Misappropriated and misunderstood: The life of Sardar Patel

A new anthology on Sardar Patel, edited by Urvish Kothari, separates the facts of the man’s life, convictions and actions from the many motivated fictions that abound, courtesy the Hindu Right.

Vallabhbhai Patel (right) with Mahatma Gandhi and Jawaharlal Nehru
Vallabhbhai Patel (right) with Mahatma Gandhi and Jawaharlal Nehru

Urvish Kothari

Title: A Plain, Blunt Man: The Essential Sardar Vallabhbhai Patel
Editor: Urvish Kothari
Publisher: Aleph
Pages: 328
Price Rs 799 (hardcover)

In early June, Mountbatten announced 15 August as the tentative date for the transfer of power. A Partition Committee was formed under the chairmanship of Viceroy Mountbatten. Patel and Rajendra Prasad represented Congress in the committee that would be responsible for the partition of the assets.

The All India Congress Committee passed the resolution. Patel poured his heart out, expressing grief and hope for the newly divided India and best wishes for Pakistan. After provincial legislatures had ratified the decision to partition Bengal and Punjab, a separate department for integrating princely states came into existence and was assigned to Patel.

As the paramountcy of the British Crown was coming to its end, a new order was needed to unite all the ruling families. As per geographical realities, the princely states had to join either India or Pakistan and not harbour any dreams of independent existence. Patel had started meeting the rulers or their dewans even before he assumed official responsibility for the department.

Many major states like Travancore, Hyderabad, Baroda, Bhopal, and some in Rajputana started charting their course with a fertile imagination. In the herculean task of convincing princes by persuasion and making them face the reality of independent India, Patel was ably supported by the secretary of the department V.P. Menon and Viceroy Mountbatten.

Misappropriated and misunderstood: The life of Sardar Patel

Securing Mountbatten's services by offering him to be the first Governor General of the Indian Union was a joint decision by Patel and Nehru. They knew well the weight the viceroy would bring as a member of the British royal family and how it would be useful in dealing with the princes.

Patel appealed to the rulers for accession on three subjects: defence, communications, and foreign affairs. He reminded them of India’s rich heritage and assured them that Congress was not their enemy.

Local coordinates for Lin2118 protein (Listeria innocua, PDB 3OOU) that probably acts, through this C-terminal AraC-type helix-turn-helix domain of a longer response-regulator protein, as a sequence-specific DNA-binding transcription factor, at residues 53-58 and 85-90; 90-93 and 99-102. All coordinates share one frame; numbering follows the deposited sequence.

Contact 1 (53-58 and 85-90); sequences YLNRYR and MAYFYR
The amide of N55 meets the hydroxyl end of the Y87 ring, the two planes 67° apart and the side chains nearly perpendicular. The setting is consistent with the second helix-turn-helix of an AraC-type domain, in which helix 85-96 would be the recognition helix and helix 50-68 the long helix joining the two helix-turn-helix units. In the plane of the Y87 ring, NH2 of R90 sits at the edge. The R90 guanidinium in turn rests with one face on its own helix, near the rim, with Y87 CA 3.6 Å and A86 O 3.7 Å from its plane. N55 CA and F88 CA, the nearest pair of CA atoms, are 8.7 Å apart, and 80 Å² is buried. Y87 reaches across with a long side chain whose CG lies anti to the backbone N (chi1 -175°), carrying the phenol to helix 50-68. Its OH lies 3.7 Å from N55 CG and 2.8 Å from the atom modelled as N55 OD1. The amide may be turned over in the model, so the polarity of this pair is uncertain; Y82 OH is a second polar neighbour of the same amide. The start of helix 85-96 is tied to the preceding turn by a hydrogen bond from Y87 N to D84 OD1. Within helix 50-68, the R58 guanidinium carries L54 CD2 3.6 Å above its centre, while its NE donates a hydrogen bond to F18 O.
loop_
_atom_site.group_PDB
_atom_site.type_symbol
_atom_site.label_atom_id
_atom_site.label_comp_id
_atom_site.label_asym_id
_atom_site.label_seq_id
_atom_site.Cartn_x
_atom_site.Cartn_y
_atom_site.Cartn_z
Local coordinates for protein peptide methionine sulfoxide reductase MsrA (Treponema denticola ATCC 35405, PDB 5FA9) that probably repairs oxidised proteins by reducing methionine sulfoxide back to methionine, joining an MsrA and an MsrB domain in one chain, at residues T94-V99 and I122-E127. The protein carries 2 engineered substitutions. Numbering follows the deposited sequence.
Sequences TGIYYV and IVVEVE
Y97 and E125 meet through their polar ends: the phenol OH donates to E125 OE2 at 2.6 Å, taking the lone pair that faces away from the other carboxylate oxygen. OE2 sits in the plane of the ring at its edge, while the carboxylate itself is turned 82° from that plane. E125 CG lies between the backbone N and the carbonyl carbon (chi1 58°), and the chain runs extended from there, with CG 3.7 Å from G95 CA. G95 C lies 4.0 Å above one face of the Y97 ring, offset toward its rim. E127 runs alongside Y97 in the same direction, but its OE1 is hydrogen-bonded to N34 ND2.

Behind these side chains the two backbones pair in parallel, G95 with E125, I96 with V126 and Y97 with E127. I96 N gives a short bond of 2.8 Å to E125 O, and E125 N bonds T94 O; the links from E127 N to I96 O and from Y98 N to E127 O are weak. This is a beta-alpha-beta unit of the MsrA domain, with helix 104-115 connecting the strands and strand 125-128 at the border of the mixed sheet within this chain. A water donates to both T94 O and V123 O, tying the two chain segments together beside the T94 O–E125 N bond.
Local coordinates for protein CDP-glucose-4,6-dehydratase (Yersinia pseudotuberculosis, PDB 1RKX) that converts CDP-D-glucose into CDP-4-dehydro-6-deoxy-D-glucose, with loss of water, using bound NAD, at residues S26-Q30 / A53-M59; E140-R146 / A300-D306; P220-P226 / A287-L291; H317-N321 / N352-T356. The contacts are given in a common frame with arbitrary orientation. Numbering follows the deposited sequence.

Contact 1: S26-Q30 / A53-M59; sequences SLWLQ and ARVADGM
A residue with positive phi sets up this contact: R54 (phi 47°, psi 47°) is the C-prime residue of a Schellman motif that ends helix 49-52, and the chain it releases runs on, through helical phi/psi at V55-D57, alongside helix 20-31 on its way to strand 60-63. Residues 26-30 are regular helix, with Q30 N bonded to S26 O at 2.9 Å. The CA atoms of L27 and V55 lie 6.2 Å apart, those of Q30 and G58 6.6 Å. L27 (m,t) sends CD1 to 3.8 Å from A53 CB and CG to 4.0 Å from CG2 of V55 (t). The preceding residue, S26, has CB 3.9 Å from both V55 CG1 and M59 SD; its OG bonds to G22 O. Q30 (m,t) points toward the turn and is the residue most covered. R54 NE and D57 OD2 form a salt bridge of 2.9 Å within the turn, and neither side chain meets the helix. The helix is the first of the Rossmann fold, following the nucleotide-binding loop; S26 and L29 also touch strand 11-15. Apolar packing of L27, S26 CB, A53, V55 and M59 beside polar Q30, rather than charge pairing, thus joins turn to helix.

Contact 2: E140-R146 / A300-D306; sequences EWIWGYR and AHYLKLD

By 15 August 1947, most states had signed the Instrument of Accession with the Indian Union. Patel at the age of seventy-two, with his failing health, contributed enormously to this achievement through his firmness, stability of thought, and courtesy towards the rulers.

He did not hold any grudge against the rulers who hesitated to join the union and tried their best to avoid signing the document. He did not conduct the exercise to establish his power. It was a call of duty, and he performed it with utmost sincerity.

Patel also played an important role along with Nehru in selecting the first cabinet of the Indian Union, in which he was the deputy prime minister. On the historic night of 14 August, Patel made no speech in the Constituent Assembly. He only took vows of service.

It was a dream come true, made possible because of the sacrifices of thousands of people. Patel was indebted to the grace of God as he felt fortunate to be alive to see that day.


Newly independent India found herself engulfed in the worst kind of communal violence. Gandhi had buried himself in the efforts to douse the communal fire. As home minister, Patel was accused of being anti-Muslim. In some cases, even Gandhi sought clarifications. But he thought of Patel as a large hearted leader who would be accommodative of all Indians.

Many of Patel's words at that time, if quoted out of the context and without considering the political situation, could be used to portray him as a communal Hindu leader. But such generalisations would be a gross simplification of the facts, as is evident from some of his correspondences present in this volume.

Though Hindu-Muslim unity was not an article of faith for Patel, he was not anti-Muslim or an ideologue of the Hindu Rashtra. He was driven principally by administrative concerns and had a no-nonsense approach. He would not go the extra mile to win the trust of the Muslims.